These bettas won’t suffer from poisoning before you get them, so their life expectancy is much greater than cup bettas. While shipping can be stressful, most of them recover perfectly well within a week.
In addition to this, bettas from domestic breeders are better adjusted to the microbiome that lives in your country’s water. Bettas from outside your country will be adapted to different microbiome and illnesses. No matter how well we filter water, some pathogens will remain behind, and these vary from place to place.
Even though bettas from overseas breeders are generally much healthier than those from cups, they have a higher chance of getting sick when you first get them, due to a difference in germs in their water. Be sure to keep the transition as stress-free as possible and do extra water changes to keep the water pristine.
Extending Your Betta’s Life
The best way to extend your betta’s life is to keep the water pristine and feed them the right type and amount of food. The exact definition of pristine water varies depending on who you talk to, with some people defining it as water with 0 nitrates, 20 nitrates, 10 nitrates, lots of plants, a natural recreation of the fish’s habitat, etc.
While nearly everyone would consider a tank with 0 ammonia, nitrite, and nitrate to be pristine, a tank with 10 or fewer nitrates is another common definition and is more achievable for the average fish keeper. In a healthy and fully cycled tank, no ammonia or nitrite should be found.
As your fish consumes more food, nitrates will build up, which need to be removed through water changes. More frequent water changes mean more pristine water, so by keeping up with the required weekly water changes plus a few extras, you can extend your betta’s lifespan.
All species of bettas are prone to obesity, bloat, and constipation, all of which can be much more harmful than they appear to be. Be sure to feed your fish quality food with few fillers and ensure that it is for bettas. Feed them only an amount of food about the size of their eyeball twice a day and keep an eye out for any bloat.
In addition, you need to ensure that your betta is living at the proper temperature. You will need a heater in addition to your filter to maintain the temperature between 78-80 degrees Fahrenheit. This is the optimal temperature for a betta’s metabolism. A lower temperature can extend their lives, but it weakens their immune system and ruins their digestive tract.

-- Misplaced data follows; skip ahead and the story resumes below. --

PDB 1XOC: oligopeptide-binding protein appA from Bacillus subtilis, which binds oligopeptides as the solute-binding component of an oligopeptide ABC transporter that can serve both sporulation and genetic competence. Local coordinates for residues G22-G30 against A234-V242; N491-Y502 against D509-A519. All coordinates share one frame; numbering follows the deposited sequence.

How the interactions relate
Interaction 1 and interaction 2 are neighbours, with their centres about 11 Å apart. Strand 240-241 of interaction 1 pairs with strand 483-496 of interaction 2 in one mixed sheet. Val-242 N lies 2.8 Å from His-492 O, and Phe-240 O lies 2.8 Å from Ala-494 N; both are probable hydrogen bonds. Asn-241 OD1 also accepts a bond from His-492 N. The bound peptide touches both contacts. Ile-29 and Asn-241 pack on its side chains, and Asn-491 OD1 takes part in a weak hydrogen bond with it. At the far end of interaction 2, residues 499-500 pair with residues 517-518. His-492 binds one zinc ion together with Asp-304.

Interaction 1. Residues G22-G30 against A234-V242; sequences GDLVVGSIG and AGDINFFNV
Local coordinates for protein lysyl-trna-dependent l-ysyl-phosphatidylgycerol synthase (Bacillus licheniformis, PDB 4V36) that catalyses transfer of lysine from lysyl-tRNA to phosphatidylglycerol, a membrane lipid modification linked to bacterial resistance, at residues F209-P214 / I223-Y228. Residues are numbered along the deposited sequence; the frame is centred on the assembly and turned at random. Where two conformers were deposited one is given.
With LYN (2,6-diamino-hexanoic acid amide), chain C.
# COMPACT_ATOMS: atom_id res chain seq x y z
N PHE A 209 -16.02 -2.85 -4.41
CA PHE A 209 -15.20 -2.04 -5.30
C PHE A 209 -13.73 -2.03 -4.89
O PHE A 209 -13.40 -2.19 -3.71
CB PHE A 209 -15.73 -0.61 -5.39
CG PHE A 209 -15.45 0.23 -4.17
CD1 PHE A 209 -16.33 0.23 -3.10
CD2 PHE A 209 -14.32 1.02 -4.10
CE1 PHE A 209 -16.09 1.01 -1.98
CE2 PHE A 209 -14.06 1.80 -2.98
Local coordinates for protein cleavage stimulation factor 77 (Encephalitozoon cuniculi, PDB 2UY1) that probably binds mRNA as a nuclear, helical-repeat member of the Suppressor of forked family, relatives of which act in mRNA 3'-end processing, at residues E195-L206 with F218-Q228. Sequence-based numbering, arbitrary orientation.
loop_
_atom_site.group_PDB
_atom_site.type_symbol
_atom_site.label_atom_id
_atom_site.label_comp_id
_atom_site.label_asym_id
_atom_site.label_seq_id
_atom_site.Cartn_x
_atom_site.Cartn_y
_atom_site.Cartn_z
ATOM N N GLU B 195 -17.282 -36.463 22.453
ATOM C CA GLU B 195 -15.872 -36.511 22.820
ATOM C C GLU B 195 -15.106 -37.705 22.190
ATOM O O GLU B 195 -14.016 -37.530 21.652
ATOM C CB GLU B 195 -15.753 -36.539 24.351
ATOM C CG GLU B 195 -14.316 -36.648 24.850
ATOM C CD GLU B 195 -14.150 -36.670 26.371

Common Fatal Illnesses
Dropsy and columnaris are two of the most common, and unfortunately fatal, illnesses that affect bettas. While bettas are not immune to any particular diseases, they are more prone to developing dropsy from bloat and are prone to developing columnaris simply because of the temperature range they inhabit.
While Dropsy is relatively rare, bettas seem incredibly prone to developing this condition after prolonged bloat and/or constipation. Dropsy is a symptom of kidney failure and is typically caused by a bacterial infection of the kidneys. Fish kidneys not only filter the blood, but help with osmotic regulation, filtering fluid in and out of the body.
As the kidneys begin to fail, the fish will begin to swell from the excess fluid, but unlike simple bloat, the swelling forces the scales out to the side of the body and take on a “pinecone” appearance. While the fatality rate is over 90%, you can attempt to treat your fish by adding 1tbsp of Epsom salt per 5 gallons of water to the tank and dosing Kanaplex.
Columnaris is a nasty bacterial infection that normally looks like a fungal infection, appearing as white fluffy patches on the backs, mouths, and other areas of the fish. The best way to treat this is with a mix of strong antibacterial medications, including Kanaplex, Furan 2, and Maracyn 2. Treat the entire tank, as tropical columnaris can wipe out established tanks in as little as 3 days.
In conclusion, bettas can live for an average of 4 years if they are bought from a reputable breeder. Domestically bred bettas have a better chance of living longer than non-domestic bettas, no matter where you are. Bettas bought from cups generally have a shorter lifespan ranging from 1-2 years, but pristine care can extend their lives.